Laval Shelter was built as a bomb shelter during world war 2. It featured rooms for guests of a hotel above the shelter. It also included two kitchens, toilets, water cisterns and ventilation. The shelter was obviously quite well appointed. Today there are still signs of some of that opulance, such as the tiled floors and concrete walls. Like much of the catacombs artifacts, the Laval Shelter has experienced some vandalism.
Map of the Laval Shelter in the Paris Catacombs. North is at the top of the map. I found that the left side of the map did not seem to be totally accurate.
The entrance in to the shelter on Rue Des Feuillantines is quite small, and has been sealed up in the past.
The small spiral staircase to the surface.
Graffiti in the main foyer.
Stone walled passage ways.
An arch in the passage leading into the west side of Laval Shelter. The floor here is concrete. Note the pipes along the lower wall.
One of two kitchens. Note the tiled floor, the yellow tiles on the walls, the plastered walls and the metallic ceiling. The Laval Shelter was built into a small section of the quarry, so the rooms are of irregular size. The walls also tend to have a gap between them and the Catacomb walls. Some of the bricks from the walls are strewn about the floor.
The other half of this room. On the other side of that back wall is the passage under Rue Des Feuillantines.
The famous suspended cisterns. These held enough water to last a couple of weeks.
From another angle it seems as though this figure is holding up the Cistern.
A part of the shelter complex. Note the electrical wiring fittings and the holes punched through the walls.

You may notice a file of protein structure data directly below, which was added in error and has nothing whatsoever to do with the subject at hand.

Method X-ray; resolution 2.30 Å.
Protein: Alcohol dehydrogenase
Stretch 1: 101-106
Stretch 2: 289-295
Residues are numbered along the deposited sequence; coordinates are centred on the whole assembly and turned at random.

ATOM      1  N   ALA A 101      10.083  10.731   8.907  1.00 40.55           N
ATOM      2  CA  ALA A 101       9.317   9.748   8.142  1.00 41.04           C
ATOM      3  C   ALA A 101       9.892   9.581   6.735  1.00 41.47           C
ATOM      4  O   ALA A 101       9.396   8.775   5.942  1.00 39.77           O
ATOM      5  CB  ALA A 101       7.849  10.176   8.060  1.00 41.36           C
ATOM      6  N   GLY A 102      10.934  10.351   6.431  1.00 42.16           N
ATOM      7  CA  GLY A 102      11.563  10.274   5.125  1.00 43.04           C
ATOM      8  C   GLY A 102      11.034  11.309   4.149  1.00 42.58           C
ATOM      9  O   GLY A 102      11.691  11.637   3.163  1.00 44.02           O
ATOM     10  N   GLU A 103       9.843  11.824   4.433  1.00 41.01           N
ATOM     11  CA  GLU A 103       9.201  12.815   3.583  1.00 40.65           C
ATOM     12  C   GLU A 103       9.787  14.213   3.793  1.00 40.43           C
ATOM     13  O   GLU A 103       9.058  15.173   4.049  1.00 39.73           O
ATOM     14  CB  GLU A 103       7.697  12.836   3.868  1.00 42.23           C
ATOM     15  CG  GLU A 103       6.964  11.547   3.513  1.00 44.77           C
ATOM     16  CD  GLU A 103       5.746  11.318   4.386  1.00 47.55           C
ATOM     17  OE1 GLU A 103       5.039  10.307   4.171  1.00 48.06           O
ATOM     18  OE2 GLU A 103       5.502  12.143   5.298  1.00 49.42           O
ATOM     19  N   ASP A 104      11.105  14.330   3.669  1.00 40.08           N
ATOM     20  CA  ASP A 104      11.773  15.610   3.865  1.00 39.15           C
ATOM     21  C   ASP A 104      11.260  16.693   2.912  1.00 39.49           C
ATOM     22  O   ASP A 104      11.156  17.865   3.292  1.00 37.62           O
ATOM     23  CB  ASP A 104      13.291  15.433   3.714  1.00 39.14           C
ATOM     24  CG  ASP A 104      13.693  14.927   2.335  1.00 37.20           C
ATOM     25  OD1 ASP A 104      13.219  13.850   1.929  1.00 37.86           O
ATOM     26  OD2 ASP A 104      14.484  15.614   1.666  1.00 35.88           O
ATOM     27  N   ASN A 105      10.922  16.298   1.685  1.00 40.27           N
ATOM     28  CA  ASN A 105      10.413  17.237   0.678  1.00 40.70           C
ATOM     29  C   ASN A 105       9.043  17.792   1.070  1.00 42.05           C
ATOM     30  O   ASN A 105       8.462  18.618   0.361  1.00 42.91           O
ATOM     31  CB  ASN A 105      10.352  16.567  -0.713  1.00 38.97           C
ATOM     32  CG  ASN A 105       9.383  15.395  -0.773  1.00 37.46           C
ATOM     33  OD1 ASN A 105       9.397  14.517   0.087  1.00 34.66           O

Several of the rooms have had walls smashed out for some reason. This archway seems to be much photographed. I wonder if the nude has anything to do with it.
Another archway that has been smashed through.
Archways, passages, pipes and graffiti.
'That' Kitchen. Though the bench is badly vandalized this kitchen once used to be a focal point of the Laval shelter. Much of the wall and floor tiling is still intact.
A shower cubicle with toilets in the background. I shot some excellent video in here.
This seems to have been some sort of mechanical room. A stairway leads down under the main rooms. Pipes and valves fill this room.
I suspect there was a pump and water sump down in this area at some stage. It is unusual to see brick work down here.
Old ventilation. ducts run along a passage ceiling in the back of the bomb shelter.
This room is shown clearly on the floor plan of Laval Shelter. The telephone was presumably painted where a telephone was attached to the cable on the wall.
A passage way through into another chamber. I presume there was once a door in the gap. Note the pipes and marks left from old cables.
The spacious main passage in the eastern side of the bomb shelter which leads back to the main entrance.
Here you can see how walls used to seal off parts of the old quarry that is the Catacombs from the bomb shelter that is Laval shelter. I presume this was to give walls a smoother finish and to create straighter walls.
Glabbax Army. Graffiti that is also found in the German Bunker.
The main stairway leading to the surface of Paris. I did not bother to climb it as I understand the top is sealed.
The base of the stairs. The door on the left was possibly a blast door.
Passage back to the hole into the Catacombs. Some harmless self promotion in chalk is seen on the left.
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